Antoine-Joseph "Adolphe" Sax (French pronunciation: [ɑ̃twan.ʒozɛf adɔlf saks]; 6 November 1814 – 7 February 1894) was a Belgian inventor and musician who invented the saxophone in the early 1840s (patented in 1846). He played the flute and clarinet. He also invented the saxotromba, saxhorn and saxtuba.
6 November 1814
|Died||7 February 1894 (aged 79)|
|Burial place||Montmartre Cemetery (Cimetière de Montmartre), Paris France|
|Occupation||Inventor, musician, musical instrument designer|
|Known for||Inventor of the saxophone|
Antoine-Joseph Sax was born on 6 November 1814, in Dinant, in what is now Belgium, to Charles-Joseph Sax and his wife. While his given name was Antoine-Joseph, he was referred to as Adolphe from childhood. His father and mother were instrument designers themselves, who made several changes to the design of the French horn. Adolphe began to make his own instruments at an early age, entering two of his flutes and a clarinet into a competition at the age of 15. He subsequently studied performance on those two instruments as well as voice at the Royal Conservatory of Brussels.
Sax faced many near-death experiences. Over the course of his childhood, he:
- fell from a height of three floors, hit his head on a stone and could barely stand afterwards,
- at the age of three, drank a bowl full of vitriolized water and later swallowed a pin,
- burnt himself seriously in a gunpowder explosion,
- fell onto a hot cast iron frying pan, burning his side,
- survived poisoning and suffocation in his own bedroom where varnished items were kept during the night,
- was hit on the head by a cobblestone, and
- fell into a river and barely survived.
After leaving the Royal Conservatory of Brussels, Sax began to experiment with new instrument designs, while his parents continued to make conventional instruments to bring in money. Adolphe's first important invention was an improvement of the bass clarinet design, which he patented at the age of 24. Sax relocated permanently to Paris in 1842 and began working on a new set of instruments. Hector Berlioz was so enamoured of them that he arranged in February 1844 for one of his pieces to be played entirely on Sax's new instruments. These were valved bugles, and although he had not invented the instrument itself, his examples were much more successful than those of his rivals and became known as saxhorns. They came in seven different sizes, and paved the way for the creation of the flugelhorn. Today, saxhorns are sometimes used in concert bands, marching bands and, orchestras. The saxhorn also laid the groundwork for the modern euphonium.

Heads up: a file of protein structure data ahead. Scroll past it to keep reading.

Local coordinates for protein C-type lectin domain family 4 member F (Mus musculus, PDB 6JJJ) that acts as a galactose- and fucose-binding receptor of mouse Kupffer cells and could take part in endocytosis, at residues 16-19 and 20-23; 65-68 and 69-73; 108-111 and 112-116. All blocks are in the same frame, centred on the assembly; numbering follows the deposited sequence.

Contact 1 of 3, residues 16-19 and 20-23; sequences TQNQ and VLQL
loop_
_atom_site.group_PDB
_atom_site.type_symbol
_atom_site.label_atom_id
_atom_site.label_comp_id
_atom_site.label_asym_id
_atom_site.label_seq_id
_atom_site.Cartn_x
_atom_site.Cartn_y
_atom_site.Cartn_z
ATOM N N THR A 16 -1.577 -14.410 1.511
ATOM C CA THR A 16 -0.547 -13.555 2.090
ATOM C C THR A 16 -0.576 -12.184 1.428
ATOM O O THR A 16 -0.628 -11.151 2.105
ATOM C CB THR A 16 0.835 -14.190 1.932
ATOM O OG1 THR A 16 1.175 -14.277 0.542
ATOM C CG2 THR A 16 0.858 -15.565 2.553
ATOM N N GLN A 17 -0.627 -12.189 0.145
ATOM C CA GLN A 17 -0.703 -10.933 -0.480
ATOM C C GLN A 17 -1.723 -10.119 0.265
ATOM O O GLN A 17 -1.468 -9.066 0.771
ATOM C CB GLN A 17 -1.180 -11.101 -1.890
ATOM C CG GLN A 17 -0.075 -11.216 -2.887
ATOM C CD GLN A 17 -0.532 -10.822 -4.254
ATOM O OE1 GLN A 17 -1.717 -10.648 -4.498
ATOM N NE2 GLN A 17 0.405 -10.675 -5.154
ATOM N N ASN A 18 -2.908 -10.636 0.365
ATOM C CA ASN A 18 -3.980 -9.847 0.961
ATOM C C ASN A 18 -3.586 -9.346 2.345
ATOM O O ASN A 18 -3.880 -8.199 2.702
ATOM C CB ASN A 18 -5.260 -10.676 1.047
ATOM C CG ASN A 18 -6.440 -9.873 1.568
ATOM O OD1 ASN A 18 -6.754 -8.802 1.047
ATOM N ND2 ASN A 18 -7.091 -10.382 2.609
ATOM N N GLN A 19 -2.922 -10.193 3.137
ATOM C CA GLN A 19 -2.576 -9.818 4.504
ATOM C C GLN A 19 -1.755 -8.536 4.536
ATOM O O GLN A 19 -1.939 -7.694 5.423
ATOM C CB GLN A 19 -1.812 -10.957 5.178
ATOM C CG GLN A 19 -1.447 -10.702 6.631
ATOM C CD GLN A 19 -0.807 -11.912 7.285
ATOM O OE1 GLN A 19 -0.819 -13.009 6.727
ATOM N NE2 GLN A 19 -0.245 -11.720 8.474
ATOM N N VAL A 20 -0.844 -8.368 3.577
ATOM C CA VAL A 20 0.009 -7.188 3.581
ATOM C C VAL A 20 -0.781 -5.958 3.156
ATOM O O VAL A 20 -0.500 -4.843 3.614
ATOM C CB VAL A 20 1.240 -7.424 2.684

The use of saxhorns spread rapidly. The saxhorn valves were accepted as state-of-the-art in their time and remain largely unchanged today. The advances made by Adolphe Sax were soon followed by the British brass band movement which exclusively adopted the saxhorn family of instruments. The Jedforest Instrumental Band formed in 1854 and The Hawick Saxhorn Band formed in 1855, within the Scottish Borders, a decade after saxhorn models became available.